I AM UAA: Brian Franklin
by Kathleen McCoy |
Accounting, Class of 2012
University Honors College Scholar
Hometown: San Francisco, Calif.
Fun Fact: Owns his own tutoring business
You know how some airlines have that radio channel where you can listen to air traffic control? "I was always on that as a kid," says 2012 senior Brian Franklin. "I always wanted to be the one talking on that channel. I don't remember a time when I didn't want to be involved in aviation."
And he literally means "as a kid." He was 14 when he started training for his private pilot's license, flew his solo test on his 16th birthday, and got his license at 17, "because those are the ages you're allowed to do those things."
So it's not surprising that Brian had his sights set on a degree in aviation as he shopped around for college programs nationwide and chose UAA.
"I knew people from the Bay Area who had come up here specifically for air traffic control," he says. "I was eyeing aviation management, and there are a lot of opportunities here for that as well. I thought it was a lot better value to come here for the program than other schools, and all the firms that mattered to me still recruited up here."
As soon as he was accepted, he also applied for UAA's Honors College and has been an honors student since his freshman year.
"I think it is important to be around other students who are motivated and faculty who push you to do more than you thought you could do," he says about making the decision to apply. "That's the type of environment that allows people to discover what they're capable of doing."
The arrangement has worked out splendidly for Brian. As he's applied himself, professors also nudged him in directions he hadn't originally considered, with great results. First, a good example of how he's applied himself: A few months after beginning his freshman year, he recognized the need for a little extra cash, so he started his own tutoring business. Aside from the fact that starting your own business as a freshman in college is pretty notable, it was his relationships with his professors that took him the next step.
"I happened to take an accounting class for the aviation degree, when my professor [Professor Patrick Fort] said I wasn't too bad at it and should maybe consider it as a major," says Brian. "So I switched majors from aviation to accounting and it has worked really well with growing my business."
Frontier Tutoring went from just Brian in 2008 to a full-time business partner and 15 paid employees in 2012 that serve the Anchorage School District, college students and other non-traditional students. As he's been earning his B.B.A. in Accounting, he's been directly applying his classroom education to the real world.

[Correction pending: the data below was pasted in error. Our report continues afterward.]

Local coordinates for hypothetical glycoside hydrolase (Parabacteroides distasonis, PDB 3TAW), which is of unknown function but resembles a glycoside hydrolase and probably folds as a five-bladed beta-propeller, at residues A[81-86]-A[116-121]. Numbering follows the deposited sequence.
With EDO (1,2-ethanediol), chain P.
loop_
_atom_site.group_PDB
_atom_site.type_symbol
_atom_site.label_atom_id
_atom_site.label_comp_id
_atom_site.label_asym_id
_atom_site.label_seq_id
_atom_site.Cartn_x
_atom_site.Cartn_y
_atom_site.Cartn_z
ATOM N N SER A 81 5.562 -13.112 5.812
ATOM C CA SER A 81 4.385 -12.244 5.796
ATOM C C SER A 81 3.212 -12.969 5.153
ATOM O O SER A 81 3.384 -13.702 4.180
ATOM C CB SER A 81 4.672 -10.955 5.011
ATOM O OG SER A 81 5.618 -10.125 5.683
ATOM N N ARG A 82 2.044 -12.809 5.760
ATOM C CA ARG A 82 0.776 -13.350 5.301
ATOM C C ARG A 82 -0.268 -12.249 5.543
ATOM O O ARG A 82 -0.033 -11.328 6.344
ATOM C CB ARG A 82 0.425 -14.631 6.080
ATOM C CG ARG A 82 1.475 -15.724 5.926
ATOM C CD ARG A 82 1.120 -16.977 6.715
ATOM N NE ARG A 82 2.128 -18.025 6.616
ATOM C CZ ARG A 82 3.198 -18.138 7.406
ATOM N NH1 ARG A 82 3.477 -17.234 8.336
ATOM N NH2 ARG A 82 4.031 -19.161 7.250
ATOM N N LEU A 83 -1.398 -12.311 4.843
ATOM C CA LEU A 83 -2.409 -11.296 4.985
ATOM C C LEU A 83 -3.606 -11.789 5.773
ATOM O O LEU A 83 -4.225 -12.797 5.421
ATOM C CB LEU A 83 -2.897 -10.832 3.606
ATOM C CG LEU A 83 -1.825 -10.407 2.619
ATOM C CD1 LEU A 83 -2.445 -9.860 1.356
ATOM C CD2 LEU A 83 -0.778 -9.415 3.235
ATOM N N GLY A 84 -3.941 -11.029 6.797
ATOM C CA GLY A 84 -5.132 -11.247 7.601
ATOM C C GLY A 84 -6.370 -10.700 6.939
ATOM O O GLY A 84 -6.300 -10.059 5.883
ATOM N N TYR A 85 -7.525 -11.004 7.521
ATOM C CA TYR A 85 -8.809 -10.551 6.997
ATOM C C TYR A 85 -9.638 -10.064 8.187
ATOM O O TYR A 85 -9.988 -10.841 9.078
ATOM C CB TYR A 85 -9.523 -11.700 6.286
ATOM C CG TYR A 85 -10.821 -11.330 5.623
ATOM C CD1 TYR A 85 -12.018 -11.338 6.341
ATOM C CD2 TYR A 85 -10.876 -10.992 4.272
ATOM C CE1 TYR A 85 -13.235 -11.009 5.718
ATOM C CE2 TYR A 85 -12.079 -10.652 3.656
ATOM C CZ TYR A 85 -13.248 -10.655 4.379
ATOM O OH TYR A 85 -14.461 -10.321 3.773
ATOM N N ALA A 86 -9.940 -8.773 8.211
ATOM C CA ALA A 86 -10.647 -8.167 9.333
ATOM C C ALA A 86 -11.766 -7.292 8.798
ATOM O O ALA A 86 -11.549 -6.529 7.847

Professor Fort later became Brian's thesis advisor, along with Professor Kevin Dow, as Brian embarked on studying the different accounting techniques and management incentives of the various frequent flier programs among the seven major airlines in the U.S.
"I really had to go into my research with an open mind," Brian says. "I thought the process was going to be pretty one-dimensional as I looked at the mechanics of each accounting method, but in reality it was a lot more interesting and involved. I talked to people here at UAA who were able to point me in other directions I was able to take the paper and the final product turned out completely different, and better, than what I thought it was going to be."
Brian also attributes his experience with undergraduate research through the University Honors College with standing out in job and grad school interviews. So much so, that Brian has been accepted into Harvard's prestigious M.B.A. program as part of the Class of 2016.
"It's actually a deferred admission," he explains. "They want me to work two more years, so I just accepted a job in the Bay Area at an airport finance consulting company. The fact that I could say I chose to do a thesis on this aviation-related topic, in both interviews, was really helpful. Plus I've actually learned something by doing it!"
So obviously he hasn't left the field of aviation in the past. It's going to be very much a part of his future and he's excited about the possibilities. Including the possibility to return to Alaska someday.
"I like it up here a lot," he says, including his involvement in the Accounting Club and Professor Dow's Justice for Fraud Victims Program. "I really tried hard in the job search process to stay here. I'd like to maybe move back here after the M.B.A."
And in the meantime, he will continue to remain a partner in his tutoring business that serves the Anchorage Bowl and remember his time at UAA fondly. "Had I gone to any other school, I don't think there would have been the same environment that allowed me to start a business," he says. "There is a lot of untapped opportunity here that I don't think really exists in that many other places. If you have the drive and the motivation, you can still do some very cool stuff here because it just hasn't been done yet."
Spoken, and played, like a true pioneer.